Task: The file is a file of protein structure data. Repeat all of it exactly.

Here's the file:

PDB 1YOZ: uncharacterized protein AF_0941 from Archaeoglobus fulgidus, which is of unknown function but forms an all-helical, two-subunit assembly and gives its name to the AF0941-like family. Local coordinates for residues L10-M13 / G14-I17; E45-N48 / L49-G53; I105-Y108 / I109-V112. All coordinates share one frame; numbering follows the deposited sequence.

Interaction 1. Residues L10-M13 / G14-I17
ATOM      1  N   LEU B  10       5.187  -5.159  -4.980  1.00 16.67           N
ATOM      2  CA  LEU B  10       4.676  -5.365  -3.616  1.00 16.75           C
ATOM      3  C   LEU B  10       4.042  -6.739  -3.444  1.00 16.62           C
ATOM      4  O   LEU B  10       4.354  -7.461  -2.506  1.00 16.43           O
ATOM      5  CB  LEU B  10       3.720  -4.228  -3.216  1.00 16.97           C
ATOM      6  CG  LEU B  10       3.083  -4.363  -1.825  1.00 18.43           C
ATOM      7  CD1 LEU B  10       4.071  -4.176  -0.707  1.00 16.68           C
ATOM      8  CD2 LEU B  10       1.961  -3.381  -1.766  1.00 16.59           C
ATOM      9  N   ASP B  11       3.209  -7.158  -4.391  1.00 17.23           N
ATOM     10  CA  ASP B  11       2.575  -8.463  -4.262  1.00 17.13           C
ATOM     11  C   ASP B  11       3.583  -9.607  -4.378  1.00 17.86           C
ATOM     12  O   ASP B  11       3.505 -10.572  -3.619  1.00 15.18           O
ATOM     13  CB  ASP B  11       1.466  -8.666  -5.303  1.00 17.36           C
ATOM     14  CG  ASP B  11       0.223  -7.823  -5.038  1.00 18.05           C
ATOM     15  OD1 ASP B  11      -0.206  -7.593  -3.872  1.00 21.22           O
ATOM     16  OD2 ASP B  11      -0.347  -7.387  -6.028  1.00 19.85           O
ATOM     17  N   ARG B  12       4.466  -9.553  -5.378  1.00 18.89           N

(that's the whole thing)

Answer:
PDB 1YOZ: uncharacterized protein AF_0941 from Archaeoglobus fulgidus, which is of unknown function but forms an all-helical, two-subunit assembly and gives its name to the AF0941-like family. Local coordinates for residues L10-M13 / G14-I17; E45-N48 / L49-G53; I105-Y108 / I109-V112. All coordinates share one frame; numbering follows the deposited sequence.

Interaction 1. Residues L10-M13 / G14-I17
ATOM      1  N   LEU B  10       5.187  -5.159  -4.980  1.00 16.67           N
ATOM      2  CA  LEU B  10       4.676  -5.365  -3.616  1.00 16.75           C
ATOM      3  C   LEU B  10       4.042  -6.739  -3.444  1.00 16.62           C
ATOM      4  O   LEU B  10       4.354  -7.461  -2.506  1.00 16.43           O
ATOM      5  CB  LEU B  10       3.720  -4.228  -3.216  1.00 16.97           C
ATOM      6  CG  LEU B  10       3.083  -4.363  -1.825  1.00 18.43           C
ATOM      7  CD1 LEU B  10       4.071  -4.176  -0.707  1.00 16.68           C
ATOM      8  CD2 LEU B  10       1.961  -3.381  -1.766  1.00 16.59           C
ATOM      9  N   ASP B  11       3.209  -7.158  -4.391  1.00 17.23           N
ATOM     10  CA  ASP B  11       2.575  -8.463  -4.262  1.00 17.13           C
ATOM     11  C   ASP B  11       3.583  -9.607  -4.378  1.00 17.86           C
ATOM     12  O   ASP B  11       3.505 -10.572  -3.619  1.00 15.18           O
ATOM     13  CB  ASP B  11       1.466  -8.666  -5.303  1.00 17.36           C
ATOM     14  CG  ASP B  11       0.223  -7.823  -5.038  1.00 18.05           C
ATOM     15  OD1 ASP B  11      -0.206  -7.593  -3.872  1.00 21.22           O
ATOM     16  OD2 ASP B  11      -0.347  -7.387  -6.028  1.00 19.85           O
ATOM     17  N   ARG B  12       4.466  -9.553  -5.378  1.00 18.89           N